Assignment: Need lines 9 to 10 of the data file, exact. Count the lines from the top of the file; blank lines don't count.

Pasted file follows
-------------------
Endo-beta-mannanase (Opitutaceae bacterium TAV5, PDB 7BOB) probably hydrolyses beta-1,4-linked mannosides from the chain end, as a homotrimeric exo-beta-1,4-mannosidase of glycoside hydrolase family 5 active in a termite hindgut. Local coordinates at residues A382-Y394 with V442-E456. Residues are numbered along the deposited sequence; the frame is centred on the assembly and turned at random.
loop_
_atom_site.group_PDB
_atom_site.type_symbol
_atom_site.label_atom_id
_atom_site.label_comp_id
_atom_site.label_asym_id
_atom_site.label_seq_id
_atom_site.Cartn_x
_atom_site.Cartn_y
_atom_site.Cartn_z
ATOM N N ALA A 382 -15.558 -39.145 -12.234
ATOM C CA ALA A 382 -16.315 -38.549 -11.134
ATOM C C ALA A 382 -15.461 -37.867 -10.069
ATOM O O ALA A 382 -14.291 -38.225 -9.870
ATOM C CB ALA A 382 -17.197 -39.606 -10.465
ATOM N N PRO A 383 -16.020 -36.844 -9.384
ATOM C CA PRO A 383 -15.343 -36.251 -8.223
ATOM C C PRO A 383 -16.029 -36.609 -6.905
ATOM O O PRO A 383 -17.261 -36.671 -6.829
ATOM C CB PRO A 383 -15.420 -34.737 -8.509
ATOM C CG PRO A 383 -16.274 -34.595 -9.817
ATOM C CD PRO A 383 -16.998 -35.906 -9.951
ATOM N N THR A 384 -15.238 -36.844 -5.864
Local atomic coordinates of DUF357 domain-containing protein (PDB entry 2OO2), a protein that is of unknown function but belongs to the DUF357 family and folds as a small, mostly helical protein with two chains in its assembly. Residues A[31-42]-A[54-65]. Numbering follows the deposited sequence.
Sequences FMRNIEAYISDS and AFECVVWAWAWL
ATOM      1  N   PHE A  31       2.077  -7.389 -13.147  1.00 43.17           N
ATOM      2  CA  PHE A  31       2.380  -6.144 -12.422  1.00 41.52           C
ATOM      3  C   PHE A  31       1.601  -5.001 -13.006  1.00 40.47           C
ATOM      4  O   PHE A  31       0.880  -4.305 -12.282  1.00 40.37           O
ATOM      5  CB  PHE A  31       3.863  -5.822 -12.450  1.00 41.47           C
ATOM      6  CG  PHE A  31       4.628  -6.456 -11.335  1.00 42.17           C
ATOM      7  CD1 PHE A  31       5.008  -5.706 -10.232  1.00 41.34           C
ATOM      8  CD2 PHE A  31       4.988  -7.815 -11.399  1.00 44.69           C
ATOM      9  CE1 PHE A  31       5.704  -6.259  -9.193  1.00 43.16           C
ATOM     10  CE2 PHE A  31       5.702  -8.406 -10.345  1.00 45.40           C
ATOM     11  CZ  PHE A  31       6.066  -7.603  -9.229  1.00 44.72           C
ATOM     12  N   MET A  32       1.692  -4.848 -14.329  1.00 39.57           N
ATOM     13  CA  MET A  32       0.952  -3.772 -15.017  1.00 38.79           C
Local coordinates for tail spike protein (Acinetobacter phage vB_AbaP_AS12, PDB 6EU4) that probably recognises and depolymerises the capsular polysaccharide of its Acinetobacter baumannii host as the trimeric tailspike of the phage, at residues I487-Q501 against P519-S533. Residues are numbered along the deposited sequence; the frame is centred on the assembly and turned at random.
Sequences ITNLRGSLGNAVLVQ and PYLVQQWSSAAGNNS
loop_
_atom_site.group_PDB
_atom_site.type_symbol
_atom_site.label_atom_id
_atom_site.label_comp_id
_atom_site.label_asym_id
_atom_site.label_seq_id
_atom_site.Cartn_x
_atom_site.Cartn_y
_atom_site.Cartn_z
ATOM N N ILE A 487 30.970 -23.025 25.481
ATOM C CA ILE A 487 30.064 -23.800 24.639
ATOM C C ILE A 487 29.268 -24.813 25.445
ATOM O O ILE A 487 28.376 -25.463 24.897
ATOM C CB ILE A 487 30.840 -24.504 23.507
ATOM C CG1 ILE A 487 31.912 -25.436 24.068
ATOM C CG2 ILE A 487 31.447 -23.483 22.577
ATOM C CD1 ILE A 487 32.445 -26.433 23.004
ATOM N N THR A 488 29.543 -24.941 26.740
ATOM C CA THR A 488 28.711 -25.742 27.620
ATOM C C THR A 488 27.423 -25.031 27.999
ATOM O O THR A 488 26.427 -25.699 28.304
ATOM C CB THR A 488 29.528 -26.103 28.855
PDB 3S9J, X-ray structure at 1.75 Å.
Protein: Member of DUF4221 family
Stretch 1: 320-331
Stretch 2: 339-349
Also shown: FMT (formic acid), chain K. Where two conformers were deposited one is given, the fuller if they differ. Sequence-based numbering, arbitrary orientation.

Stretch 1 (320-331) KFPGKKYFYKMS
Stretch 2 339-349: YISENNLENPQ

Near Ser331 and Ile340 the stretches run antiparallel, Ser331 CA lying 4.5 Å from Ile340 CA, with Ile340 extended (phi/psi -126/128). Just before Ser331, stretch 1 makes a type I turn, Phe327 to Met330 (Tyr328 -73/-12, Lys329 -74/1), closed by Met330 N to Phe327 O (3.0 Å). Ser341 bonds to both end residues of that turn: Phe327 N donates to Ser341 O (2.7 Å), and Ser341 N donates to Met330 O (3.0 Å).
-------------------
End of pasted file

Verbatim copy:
_atom_site.Cartn_x
_atom_site.Cartn_y